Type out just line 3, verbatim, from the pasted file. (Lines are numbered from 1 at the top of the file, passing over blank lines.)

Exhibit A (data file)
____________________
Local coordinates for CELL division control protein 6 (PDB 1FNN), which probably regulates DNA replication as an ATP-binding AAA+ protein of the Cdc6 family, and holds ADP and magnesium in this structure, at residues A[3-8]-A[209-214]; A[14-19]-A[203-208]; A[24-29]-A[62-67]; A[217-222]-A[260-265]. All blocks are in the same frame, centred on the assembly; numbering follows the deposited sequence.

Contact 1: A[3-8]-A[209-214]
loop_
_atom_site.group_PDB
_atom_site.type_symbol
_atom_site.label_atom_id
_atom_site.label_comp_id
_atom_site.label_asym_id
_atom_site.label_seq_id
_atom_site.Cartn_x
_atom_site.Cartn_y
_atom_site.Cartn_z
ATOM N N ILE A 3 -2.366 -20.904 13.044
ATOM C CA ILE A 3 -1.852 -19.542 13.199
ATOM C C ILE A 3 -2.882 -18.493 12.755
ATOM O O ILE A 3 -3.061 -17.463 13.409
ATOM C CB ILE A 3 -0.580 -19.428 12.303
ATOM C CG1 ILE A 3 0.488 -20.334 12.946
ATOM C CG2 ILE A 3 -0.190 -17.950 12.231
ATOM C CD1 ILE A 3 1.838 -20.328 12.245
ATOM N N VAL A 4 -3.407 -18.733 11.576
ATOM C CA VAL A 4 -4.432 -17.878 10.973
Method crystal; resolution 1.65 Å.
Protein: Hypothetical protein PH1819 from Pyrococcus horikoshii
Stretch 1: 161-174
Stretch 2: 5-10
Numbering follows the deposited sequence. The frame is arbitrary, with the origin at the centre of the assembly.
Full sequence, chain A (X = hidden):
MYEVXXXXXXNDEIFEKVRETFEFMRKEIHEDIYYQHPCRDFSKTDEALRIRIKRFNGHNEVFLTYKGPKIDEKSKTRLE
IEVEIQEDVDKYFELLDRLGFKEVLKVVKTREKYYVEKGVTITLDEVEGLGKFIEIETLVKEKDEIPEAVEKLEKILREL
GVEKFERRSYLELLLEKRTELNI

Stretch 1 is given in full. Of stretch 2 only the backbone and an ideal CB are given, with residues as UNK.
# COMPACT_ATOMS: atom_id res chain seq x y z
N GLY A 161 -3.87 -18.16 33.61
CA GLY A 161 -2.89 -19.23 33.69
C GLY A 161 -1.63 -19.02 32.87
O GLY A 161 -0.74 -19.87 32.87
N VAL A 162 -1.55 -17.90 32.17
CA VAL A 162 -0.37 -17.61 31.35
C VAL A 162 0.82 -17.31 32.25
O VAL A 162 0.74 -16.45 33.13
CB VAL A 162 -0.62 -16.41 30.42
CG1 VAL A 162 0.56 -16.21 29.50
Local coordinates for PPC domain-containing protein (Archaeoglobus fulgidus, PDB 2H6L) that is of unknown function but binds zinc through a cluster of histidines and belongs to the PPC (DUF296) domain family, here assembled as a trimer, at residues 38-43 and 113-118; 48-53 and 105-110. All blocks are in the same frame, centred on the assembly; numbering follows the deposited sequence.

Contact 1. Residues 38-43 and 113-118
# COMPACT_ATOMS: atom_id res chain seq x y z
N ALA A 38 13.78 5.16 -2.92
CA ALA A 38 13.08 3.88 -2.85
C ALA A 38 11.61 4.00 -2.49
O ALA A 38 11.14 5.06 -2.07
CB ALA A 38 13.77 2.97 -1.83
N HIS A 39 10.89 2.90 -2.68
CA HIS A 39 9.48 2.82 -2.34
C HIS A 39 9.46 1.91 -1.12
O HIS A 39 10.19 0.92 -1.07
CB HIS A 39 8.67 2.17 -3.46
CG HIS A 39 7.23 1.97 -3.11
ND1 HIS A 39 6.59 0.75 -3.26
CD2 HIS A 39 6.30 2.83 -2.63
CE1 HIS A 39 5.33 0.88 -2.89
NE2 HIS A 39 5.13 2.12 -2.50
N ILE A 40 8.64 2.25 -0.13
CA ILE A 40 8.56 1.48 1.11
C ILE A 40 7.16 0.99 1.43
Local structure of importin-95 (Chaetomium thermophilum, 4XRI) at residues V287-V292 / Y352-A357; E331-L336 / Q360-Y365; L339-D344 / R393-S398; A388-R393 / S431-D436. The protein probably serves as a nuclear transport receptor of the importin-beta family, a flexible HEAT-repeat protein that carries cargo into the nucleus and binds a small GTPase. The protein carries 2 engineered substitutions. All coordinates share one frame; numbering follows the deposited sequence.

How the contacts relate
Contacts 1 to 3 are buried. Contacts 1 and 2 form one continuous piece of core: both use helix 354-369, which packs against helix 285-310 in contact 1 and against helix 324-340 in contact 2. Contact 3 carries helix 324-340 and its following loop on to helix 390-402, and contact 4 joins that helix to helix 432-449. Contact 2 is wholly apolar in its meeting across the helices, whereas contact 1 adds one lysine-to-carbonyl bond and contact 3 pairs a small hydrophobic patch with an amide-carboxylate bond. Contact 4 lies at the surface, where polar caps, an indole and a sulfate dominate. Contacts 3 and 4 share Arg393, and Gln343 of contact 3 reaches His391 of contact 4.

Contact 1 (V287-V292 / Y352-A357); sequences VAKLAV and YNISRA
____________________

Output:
loop_